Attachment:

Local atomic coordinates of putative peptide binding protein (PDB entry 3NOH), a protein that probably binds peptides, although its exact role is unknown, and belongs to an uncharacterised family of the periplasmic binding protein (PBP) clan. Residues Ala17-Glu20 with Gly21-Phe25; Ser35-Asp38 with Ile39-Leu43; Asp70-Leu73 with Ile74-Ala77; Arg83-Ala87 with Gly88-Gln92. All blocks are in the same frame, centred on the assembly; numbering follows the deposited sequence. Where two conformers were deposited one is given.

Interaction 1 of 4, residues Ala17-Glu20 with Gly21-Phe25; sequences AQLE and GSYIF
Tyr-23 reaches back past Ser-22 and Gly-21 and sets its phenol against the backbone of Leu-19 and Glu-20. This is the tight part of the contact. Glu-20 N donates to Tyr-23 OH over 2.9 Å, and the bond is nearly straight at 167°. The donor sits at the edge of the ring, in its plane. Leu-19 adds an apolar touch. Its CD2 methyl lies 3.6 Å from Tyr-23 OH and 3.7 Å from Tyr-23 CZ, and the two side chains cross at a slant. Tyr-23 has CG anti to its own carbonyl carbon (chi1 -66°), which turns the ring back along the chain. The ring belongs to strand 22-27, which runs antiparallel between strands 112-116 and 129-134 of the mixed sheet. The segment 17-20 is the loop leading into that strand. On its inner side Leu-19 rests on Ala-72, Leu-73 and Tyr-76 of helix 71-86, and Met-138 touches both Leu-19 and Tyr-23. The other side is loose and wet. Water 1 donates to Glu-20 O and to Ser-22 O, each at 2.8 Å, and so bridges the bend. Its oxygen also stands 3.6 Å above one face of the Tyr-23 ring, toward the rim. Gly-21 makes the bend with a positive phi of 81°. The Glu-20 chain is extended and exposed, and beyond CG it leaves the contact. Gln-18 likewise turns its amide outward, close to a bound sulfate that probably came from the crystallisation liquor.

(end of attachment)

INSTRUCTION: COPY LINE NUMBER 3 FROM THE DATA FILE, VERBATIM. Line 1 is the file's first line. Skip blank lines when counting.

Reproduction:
Tyr-23 reaches back past Ser-22 and Gly-21 and sets its phenol against the backbone of Leu-19 and Glu-20. This is the tight part of the contact. Glu-20 N donates to Tyr-23 OH over 2.9 Å, and the bond is nearly straight at 167°. The donor sits at the edge of the ring, in its plane. Leu-19 adds an apolar touch. Its CD2 methyl lies 3.6 Å from Tyr-23 OH and 3.7 Å from Tyr-23 CZ, and the two side chains cross at a slant. Tyr-23 has CG anti to its own carbonyl carbon (chi1 -66°), which turns the ring back along the chain. The ring belongs to strand 22-27, which runs antiparallel between strands 112-116 and 129-134 of the mixed sheet. The segment 17-20 is the loop leading into that strand. On its inner side Leu-19 rests on Ala-72, Leu-73 and Tyr-76 of helix 71-86, and Met-138 touches both Leu-19 and Tyr-23. The other side is loose and wet. Water 1 donates to Glu-20 O and to Ser-22 O, each at 2.8 Å, and so bridges the bend. Its oxygen also stands 3.6 Å above one face of the Tyr-23 ring, toward the rim. Gly-21 makes the bend with a positive phi of 81°. The Glu-20 chain is extended and exposed, and beyond CG it leaves the contact. Gln-18 likewise turns its amide outward, close to a bound sulfate that probably came from the crystallisation liquor.